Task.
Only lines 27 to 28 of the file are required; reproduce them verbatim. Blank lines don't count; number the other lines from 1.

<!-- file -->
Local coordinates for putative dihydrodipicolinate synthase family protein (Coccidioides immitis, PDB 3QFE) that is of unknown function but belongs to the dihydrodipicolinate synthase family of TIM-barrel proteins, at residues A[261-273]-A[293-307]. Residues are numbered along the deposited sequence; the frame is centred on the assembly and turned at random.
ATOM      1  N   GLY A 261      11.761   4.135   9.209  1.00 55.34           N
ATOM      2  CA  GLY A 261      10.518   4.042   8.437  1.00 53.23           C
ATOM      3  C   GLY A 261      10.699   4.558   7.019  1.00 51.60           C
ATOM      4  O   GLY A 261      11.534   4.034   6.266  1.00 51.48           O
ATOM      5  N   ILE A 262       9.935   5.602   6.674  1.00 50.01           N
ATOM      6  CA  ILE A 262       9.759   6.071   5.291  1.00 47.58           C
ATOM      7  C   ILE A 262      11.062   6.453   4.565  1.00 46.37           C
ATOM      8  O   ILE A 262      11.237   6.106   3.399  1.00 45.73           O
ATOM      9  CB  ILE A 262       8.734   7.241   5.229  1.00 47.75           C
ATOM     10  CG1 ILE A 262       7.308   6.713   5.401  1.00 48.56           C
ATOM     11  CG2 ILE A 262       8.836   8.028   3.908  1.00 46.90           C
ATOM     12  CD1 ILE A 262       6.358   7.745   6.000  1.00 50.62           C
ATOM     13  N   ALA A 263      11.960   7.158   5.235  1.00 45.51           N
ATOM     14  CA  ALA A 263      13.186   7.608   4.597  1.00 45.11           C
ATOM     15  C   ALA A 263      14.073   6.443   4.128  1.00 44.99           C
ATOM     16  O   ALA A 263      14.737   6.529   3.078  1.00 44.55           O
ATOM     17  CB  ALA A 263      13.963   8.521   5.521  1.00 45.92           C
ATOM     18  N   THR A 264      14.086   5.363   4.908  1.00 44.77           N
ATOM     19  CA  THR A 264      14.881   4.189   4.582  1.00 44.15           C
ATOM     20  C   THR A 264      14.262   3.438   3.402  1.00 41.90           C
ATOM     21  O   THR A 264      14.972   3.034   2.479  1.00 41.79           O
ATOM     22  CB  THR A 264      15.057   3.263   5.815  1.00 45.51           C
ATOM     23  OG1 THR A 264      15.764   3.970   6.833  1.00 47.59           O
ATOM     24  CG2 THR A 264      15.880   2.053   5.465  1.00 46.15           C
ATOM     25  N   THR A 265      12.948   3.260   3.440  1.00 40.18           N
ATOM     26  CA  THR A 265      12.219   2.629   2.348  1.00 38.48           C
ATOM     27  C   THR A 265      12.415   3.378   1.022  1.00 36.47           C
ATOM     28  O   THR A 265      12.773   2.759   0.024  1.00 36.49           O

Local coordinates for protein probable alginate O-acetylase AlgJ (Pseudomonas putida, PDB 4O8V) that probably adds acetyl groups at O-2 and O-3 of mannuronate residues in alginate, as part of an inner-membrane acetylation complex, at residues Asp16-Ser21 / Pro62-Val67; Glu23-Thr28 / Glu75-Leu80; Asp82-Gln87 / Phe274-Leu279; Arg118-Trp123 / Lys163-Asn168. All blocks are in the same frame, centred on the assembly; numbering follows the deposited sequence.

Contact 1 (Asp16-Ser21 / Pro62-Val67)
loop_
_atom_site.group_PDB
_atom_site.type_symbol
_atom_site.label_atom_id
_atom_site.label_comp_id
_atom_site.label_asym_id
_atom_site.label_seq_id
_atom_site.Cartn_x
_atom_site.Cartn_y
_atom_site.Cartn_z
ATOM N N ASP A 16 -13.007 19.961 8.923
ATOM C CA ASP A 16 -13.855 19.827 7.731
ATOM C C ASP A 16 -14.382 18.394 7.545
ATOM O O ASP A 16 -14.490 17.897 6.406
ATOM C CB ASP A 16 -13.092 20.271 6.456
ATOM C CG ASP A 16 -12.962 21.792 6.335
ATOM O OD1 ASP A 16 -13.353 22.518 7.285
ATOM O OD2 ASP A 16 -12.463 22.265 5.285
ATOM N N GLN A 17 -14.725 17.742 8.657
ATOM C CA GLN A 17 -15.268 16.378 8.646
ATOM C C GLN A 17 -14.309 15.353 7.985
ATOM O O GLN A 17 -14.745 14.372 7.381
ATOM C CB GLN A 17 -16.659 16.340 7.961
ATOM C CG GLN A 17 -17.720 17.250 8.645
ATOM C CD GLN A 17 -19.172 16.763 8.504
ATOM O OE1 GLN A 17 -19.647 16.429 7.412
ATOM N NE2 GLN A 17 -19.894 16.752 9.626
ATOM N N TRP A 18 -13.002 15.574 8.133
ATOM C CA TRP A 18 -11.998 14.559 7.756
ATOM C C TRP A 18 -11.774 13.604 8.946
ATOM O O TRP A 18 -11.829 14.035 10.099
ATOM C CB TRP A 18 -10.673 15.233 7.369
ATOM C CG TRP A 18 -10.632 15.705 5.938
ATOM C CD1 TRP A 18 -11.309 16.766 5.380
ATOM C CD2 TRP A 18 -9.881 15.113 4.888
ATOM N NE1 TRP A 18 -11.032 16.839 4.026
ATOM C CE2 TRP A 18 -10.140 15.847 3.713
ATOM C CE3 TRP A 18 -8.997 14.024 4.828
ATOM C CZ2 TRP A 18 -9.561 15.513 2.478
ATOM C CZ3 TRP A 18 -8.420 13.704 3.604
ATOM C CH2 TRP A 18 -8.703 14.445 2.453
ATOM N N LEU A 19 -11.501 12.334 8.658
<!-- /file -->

ATOM     26  CA  THR A 265      12.219   2.629   2.348  1.00 38.48           C
ATOM     27  C   THR A 265      12.415   3.378   1.022  1.00 36.47           C